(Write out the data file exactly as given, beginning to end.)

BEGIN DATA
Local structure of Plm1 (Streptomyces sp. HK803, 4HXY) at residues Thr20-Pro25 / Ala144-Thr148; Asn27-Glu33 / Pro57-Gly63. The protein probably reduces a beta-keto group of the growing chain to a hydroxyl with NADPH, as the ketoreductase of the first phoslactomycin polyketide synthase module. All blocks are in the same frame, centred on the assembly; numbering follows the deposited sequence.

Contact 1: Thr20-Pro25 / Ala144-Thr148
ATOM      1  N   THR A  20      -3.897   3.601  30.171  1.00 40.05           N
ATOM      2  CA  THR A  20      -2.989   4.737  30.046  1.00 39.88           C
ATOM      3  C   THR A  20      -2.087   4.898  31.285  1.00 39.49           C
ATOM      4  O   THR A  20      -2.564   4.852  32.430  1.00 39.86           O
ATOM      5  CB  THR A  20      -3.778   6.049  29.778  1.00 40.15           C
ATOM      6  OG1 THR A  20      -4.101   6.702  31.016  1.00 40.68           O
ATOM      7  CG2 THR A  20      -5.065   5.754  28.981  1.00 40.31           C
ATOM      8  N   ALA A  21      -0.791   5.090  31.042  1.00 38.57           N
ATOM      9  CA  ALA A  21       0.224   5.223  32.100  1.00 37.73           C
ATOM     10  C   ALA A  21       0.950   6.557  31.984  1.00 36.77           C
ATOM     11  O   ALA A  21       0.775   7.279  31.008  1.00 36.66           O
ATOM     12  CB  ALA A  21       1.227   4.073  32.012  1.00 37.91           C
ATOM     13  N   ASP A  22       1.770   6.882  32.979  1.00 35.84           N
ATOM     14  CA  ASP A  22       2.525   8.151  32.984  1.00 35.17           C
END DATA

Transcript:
Local structure of Plm1 (Streptomyces sp. HK803, 4HXY) at residues Thr20-Pro25 / Ala144-Thr148; Asn27-Glu33 / Pro57-Gly63. The protein probably reduces a beta-keto group of the growing chain to a hydroxyl with NADPH, as the ketoreductase of the first phoslactomycin polyketide synthase module. All blocks are in the same frame, centred on the assembly; numbering follows the deposited sequence.

Contact 1: Thr20-Pro25 / Ala144-Thr148
ATOM      1  N   THR A  20      -3.897   3.601  30.171  1.00 40.05           N
ATOM      2  CA  THR A  20      -2.989   4.737  30.046  1.00 39.88           C
ATOM      3  C   THR A  20      -2.087   4.898  31.285  1.00 39.49           C
ATOM      4  O   THR A  20      -2.564   4.852  32.430  1.00 39.86           O
ATOM      5  CB  THR A  20      -3.778   6.049  29.778  1.00 40.15           C
ATOM      6  OG1 THR A  20      -4.101   6.702  31.016  1.00 40.68           O
ATOM      7  CG2 THR A  20      -5.065   5.754  28.981  1.00 40.31           C
ATOM      8  N   ALA A  21      -0.791   5.090  31.042  1.00 38.57           N
ATOM      9  CA  ALA A  21       0.224   5.223  32.100  1.00 37.73           C
ATOM     10  C   ALA A  21       0.950   6.557  31.984  1.00 36.77           C
ATOM     11  O   ALA A  21       0.775   7.279  31.008  1.00 36.66           O
ATOM     12  CB  ALA A  21       1.227   4.073  32.012  1.00 37.91           C
ATOM     13  N   ASP A  22       1.770   6.882  32.979  1.00 35.84           N
ATOM     14  CA  ASP A  22       2.525   8.151  32.984  1.00 35.17           C